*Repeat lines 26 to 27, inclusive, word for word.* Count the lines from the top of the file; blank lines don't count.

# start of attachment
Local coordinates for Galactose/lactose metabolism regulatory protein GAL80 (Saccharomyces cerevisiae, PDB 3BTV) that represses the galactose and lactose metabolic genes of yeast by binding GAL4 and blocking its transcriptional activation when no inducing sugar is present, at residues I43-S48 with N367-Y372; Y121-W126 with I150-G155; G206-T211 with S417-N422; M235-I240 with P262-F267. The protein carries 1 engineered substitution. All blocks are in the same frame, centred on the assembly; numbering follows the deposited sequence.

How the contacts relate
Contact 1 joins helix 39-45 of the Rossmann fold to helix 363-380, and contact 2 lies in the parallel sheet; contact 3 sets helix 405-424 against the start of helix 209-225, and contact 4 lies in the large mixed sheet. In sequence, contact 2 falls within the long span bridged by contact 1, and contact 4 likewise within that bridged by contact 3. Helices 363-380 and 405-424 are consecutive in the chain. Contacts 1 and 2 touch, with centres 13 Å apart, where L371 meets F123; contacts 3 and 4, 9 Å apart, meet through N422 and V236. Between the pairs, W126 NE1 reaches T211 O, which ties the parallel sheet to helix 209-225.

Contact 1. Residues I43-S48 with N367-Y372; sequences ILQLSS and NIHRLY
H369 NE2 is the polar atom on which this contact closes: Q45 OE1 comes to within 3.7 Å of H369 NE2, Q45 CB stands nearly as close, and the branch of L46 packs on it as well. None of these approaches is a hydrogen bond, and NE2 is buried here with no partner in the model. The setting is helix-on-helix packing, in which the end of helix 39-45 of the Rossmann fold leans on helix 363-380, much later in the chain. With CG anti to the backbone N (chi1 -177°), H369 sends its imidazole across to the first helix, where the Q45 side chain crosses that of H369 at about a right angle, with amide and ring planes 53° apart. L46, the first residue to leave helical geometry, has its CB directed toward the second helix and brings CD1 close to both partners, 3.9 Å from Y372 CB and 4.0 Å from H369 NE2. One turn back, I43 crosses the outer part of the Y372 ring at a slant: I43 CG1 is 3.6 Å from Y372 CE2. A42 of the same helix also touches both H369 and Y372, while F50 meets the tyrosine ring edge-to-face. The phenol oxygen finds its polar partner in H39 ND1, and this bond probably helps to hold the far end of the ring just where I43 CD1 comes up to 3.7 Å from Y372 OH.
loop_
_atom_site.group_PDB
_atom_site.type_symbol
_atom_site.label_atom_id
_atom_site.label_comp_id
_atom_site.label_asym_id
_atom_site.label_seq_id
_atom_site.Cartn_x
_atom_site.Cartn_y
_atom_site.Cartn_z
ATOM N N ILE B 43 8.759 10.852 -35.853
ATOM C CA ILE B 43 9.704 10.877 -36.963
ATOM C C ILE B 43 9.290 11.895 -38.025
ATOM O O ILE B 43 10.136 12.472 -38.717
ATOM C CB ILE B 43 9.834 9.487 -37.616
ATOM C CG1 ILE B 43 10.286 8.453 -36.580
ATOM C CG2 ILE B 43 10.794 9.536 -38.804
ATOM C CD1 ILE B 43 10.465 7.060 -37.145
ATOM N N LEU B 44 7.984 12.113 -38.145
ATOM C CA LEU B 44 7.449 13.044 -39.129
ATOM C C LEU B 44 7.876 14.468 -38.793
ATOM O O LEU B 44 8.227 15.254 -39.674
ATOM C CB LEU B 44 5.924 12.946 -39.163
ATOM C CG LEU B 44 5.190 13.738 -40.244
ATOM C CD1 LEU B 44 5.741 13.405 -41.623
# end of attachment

ATOM C C LEU B 44 7.876 14.468 -38.793
ATOM O O LEU B 44 8.227 15.254 -39.674